Beginning in the 1890s, Italian men arrived to work in
camps and mines. There are three distinct periods of
immigration: from the 1880s to World War I, from World War I to
the outbreak of World War II in 1939 and, finally, post-World
War II. In the earliest period, the numbers were limited
but they became even more limited as a result of the restrictive
immigration practices after the First World War when only family
reunification and farm labourers were allowed to come to Canada.
The boom time was post-World War II when the Canadian economy
required tradesmen of all types and the economic depression in
Italy forces many Italian men, both labourers and professionals,
to leave their country.
Typically, they were recruited by labour agents and even,
according to oral history evidence,
mining companies. By the
early part of the 20th century recruitment at
agricultural fairs became common and family members also
sponsored siblings and cousins. They
came from all parts of Italy from north to south—Udine, Tuscany,
Molise, the Veneto, Friuli, Abruzzi, Calabria, Sicily, etc.
While the post-World War II wave of immigration saw enormous
numbers of immigrants coming from southern Italy, in the early
part of the 20th century a majority of mine workers came from
The entry points were Ellis Island in the US and Pier 21 in
Halifax. The workers were enormously mobile moving back and forth between the United
States and Canada and, in Canada, from East to West. They joined
the immigrant workers that made up 90 percent of the work force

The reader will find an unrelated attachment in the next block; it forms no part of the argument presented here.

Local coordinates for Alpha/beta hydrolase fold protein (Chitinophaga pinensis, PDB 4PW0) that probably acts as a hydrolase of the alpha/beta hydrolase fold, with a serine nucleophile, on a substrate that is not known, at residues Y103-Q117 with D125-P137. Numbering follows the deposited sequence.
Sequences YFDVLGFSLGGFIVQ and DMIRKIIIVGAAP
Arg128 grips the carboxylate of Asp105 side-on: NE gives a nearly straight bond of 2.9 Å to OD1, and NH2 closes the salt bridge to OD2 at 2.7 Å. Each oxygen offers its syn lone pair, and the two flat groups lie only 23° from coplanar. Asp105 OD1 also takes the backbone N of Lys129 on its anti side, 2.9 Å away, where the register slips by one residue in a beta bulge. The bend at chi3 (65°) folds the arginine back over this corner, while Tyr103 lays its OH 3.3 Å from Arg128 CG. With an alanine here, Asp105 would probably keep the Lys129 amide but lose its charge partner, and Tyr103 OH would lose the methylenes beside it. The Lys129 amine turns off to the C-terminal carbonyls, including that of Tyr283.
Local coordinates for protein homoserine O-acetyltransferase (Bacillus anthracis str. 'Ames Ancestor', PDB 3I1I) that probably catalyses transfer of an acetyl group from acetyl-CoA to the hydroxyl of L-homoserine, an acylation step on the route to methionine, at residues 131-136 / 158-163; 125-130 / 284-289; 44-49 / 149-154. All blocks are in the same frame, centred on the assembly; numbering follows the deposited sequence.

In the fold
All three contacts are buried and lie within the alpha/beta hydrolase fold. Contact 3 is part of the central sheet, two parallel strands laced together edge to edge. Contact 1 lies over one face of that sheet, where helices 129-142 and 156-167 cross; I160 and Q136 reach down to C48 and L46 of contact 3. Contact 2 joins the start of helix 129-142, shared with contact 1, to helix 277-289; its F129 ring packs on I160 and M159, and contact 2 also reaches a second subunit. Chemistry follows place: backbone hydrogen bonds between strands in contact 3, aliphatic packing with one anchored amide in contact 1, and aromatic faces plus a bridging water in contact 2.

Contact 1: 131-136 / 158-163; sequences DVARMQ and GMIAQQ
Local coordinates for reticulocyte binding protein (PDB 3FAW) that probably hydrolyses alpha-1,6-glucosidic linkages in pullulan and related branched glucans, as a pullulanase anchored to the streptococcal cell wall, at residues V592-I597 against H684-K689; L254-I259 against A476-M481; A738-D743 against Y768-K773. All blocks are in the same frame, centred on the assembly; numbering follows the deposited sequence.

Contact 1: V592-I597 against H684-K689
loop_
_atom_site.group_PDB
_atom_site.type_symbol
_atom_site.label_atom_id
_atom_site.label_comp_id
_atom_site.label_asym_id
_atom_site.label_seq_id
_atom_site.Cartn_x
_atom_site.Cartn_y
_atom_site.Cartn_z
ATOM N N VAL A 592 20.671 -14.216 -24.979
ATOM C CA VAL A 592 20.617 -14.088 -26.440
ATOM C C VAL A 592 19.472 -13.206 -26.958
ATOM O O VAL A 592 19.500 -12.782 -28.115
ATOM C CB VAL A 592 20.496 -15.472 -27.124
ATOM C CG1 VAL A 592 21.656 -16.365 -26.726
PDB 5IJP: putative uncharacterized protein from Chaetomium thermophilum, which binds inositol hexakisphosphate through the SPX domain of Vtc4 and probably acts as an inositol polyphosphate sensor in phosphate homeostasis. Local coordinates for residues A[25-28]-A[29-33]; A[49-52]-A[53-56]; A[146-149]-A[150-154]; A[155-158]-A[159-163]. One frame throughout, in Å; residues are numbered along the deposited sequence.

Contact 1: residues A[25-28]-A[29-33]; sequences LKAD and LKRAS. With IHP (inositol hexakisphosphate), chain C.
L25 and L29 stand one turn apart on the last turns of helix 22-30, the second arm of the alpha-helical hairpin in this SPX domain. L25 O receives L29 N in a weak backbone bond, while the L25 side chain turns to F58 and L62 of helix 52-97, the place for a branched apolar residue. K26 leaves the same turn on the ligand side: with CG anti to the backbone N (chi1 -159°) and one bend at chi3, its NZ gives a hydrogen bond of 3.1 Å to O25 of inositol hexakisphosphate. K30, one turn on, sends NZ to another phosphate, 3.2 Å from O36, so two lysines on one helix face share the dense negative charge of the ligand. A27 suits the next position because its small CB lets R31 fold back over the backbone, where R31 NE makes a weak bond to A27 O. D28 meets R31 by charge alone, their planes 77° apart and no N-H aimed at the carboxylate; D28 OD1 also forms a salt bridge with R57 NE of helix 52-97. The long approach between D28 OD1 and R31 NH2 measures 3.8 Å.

in the mines of southern Alberta and southeastern British
Columbia. According to a 1919 study, the Italians made up
15 percent of the work force in the mines of the
They came to work and make money and then to return to Italy.
But many soon realized that they could have a better life in
Canada than in Italy and they returned to marry or had their
families arrange marriages. The mines and railways were
the principal employers but they also moved on to practice their
trades (carpenters, masons) or set up as small shopkeepers.
They were very entrepreneurial and families helped each other to
establish themselves in the new country.
While in other coal mining regions, the miners worked around
the mine site in various capacities, in the
Drumheller Valley, a
group of Italian miners owned their own mines. A group
headed by Luigia Stocco purchased the Sunshine Mine in Wayne.
When this mine ceased to be productive, they purchased the
Brilliant Mine and continued to employ mainly Italian workers.
With the closing of the mines, many left these communities to
settle in larger cities such as Edmonton and Calgary in Alberta
and Vancouver in British Columbia. Their memories,
however, remain in the graveyards of communities from the
Drumheller Valley in Alberta to the
Elk Valley in British